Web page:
"If I forger thee, O Jerusalem, Let my right hand forget her cunning" (Psalms, 137, 5) and the date 5619 (1858).
The synagogue, built before 1850, is located at the northern point of the triangular open courtyard of the Jewish quarter. It blends modestly with the surrounding fabric of adjacent Jewish houses, in scale, materials, and detailing. It is a wooden frame building built behind a stone masonry wall and a portico, the only elements that give this building a more prominent character. According to Nicholas Stravroulakis, Emeritus Director of the Jewish Museum of Greece, "the structure is somewhat theatrically built insofar as the front is of stone and appears quite solid and only in examination is it apparent that the entire structure rests on wooden supports and these have rotted in place, making the entire structure tremble at times." The synagogue is constructed in the local vernacular style, and built by Balkan local builders, who formed the builders? guilds of the Ottoman empire, called isnaf. Throughout the Ottoman Empire these men built houses, palaces, aqueducts, mosques, churches, and other commissions for their Turkish, Armenian, Greek Orthodox and other patrons within the vast borders of the Ottoman Empire, preserving with their work the construction traditions that evolved during Byzantine times.
In terms of its historical importance, the synagogue of Veroia is unique. It is the last remaining standing synagogue in northern Greece, outside Salonika, a region where there used to stand over 100 synagogues before World War II (Salonika alone had over 60 synagogues and midrashim). These synagogues were destroyed during the war, and the years immediately after. The synagogue in Veroia is also the oldest standing synagogue in northern Greece (Monastirlis in Salonika dates from 1927). It is a very unique example of local vernacular architecture, the work of the Balkan builders? guilds, and it is the last remaining example in northern Greece within a fairly well preserved Jewish quarter. The synagogue itself is a unique combination of local builders? tradition used for a religious Jewish building: the synagogue in Veroia, together with the synagogue in Ioannina (Eprirus) are the last surviving such examples in Greece.
The synagogue is a rectangle, single-story structure, with interior women?s gallery, and basement. It is approximately 192sq.m. (2,066sq.ft) of floor area. The interior is divided by six columns; four mark the central core of the main prayer hall, and two separate it from the entrance. The portico of the main entrance is an influence from outside Veroia, probably Kastoria or Pilio. The women?s gallery is elevated and accessed from a door outside the south wall. It is also separated from the rest of the prayer hall with a wooden lattice, a common traditional separation prior to the Tanzimat Reforms. The basement consists of two spaces, an open one to the south and a closed one, reached from a door on the north wall. To the west of the synagogue, adjacent to the steep sloping river bank of Tripotamos, are the remains of the mikveh. The decorated eihal of the synagogue is located on the east wall, towards Jerusalem, while the temporary readers? desk, that serves as a bimah, is located in the center of the hall. The ceiling decoration, including an octagonal rosette and a shallow dome, in the center and western part of the ceiling respectively, may suggest that the permanent bimah, probably destroyed in World War II, was located along the western wall, rather than at the center of the hall. The floor of the synagogue is plain wood, except for the central area, among the four columns, that is adorned with decorative terrazzo tiles. The wooden areas of the floor were once adorned with colorful carpets, a local tradition of Veroia.
The conservation effort
The budget of the conservation work
Misc. taxes (18%)
| Estim. cost ($)
The Salonika Holocaust monument
(source: Jerusalem Post )
|In November 1998, the Jewish community of Salonika celebrates the first
anniversary of the monument to Holocaust victims in their city. This month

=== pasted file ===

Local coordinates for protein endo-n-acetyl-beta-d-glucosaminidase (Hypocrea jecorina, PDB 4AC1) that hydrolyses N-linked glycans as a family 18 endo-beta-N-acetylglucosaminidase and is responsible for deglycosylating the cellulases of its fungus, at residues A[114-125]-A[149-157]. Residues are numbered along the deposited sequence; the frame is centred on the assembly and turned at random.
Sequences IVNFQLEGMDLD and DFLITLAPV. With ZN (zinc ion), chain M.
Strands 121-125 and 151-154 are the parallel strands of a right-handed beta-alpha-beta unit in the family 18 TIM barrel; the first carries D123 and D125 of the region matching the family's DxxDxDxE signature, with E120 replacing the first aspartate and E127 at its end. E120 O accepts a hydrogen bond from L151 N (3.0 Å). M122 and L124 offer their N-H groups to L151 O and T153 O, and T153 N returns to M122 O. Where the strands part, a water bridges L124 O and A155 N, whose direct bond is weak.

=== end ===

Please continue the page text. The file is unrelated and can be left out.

also marks the first anniversary of the death of the creator of this brilliant
monument. Professor Nandor Glid, the sculptor who created the most unique
holocaust monument erected in Greece to this date, passed away shortly
before his piece was erected in its site. The monument was instead completed
by his sons Daniel and Gabriel Glid, in the city that lost 96% of its Jewish
population in the Shoah.
The erection of the monument was undertaken on the occasion of the year 1997, when Salonika was declared the Cultural Capital of Europe. Following a national competition, announced in December 1996 by the Greek Ministry of Culture, department of the Arts and Erection of Monuments, which failed to bare a winner, the late Prof. Glid was invited to create the monument. The site chosen for the monument was a street intersection, near the pre-World War II Jewish quarter 151.
During World War II Prof. Glid who was born in Yugoslavia in 1924, was
taken to Szeged for forced labor, while his family was liquidated in 1944
at Auschwitz. He later fought on the side of the partisans until he was
wounded in March 1945 at Bolman. He was awarded the Order of National Merit
in 1972. He became a professor at the Academy of Applied Arts in Belgrade
in 1975, and elected as chairman, and then rector of Belgrade University
of Arts in 1979 and 1985 respectively. He exhibited his work widely. Among
his monuments are those at Mauthausen, Zavala (Bosnia, 1958), The Ballad
of the Hanged (Subotica, 1967), Dahau (1968), Yad Vashem monument (Jerusalem,
1979), and the monument of the Jewish victims of the genocide in Belgrade,
on the bank of the Danube (1990). This last served as the model for the
monument in Salonika. The Salonika monument to the victims of the Holocaust
is in the form of a fire and a menorah, which rises from the ground on
a tubular base, then springs out in an intricate composition that resembles
bodies, until it reaches the sky, with the bodies transformed into birds
with open wing - a very beautiful gesture and a very elegant composition
by Asher J. Matathias
|For a month, we have been enjoying the warmth and hospitality of Anna's
parents -- Maurice and Toula Franses -- in Volos, Greece, the beautiful
city of our birth, combining vistas of the seashore and nearby Mt. Pelion.
We travel to Macedonia, the country's northern province, and marvel my mother's (and Alexander the Great's) birthplace, Salonica, the European Union's 1997 cultural capital. Its recognizing structure is Lefkos Pyrgos (a white tower, which is really grey), reminiscent of the city's medieval Venetian past. Salonica is noted for its brilliant existence during the Ottoman Turkish occupation (1453-1912), when the sultan gladly welcomed the expelled Sephardic Jews from Spain in 1492, and with their energy and wisdom fashioned "the Jerusalem of the Balkans."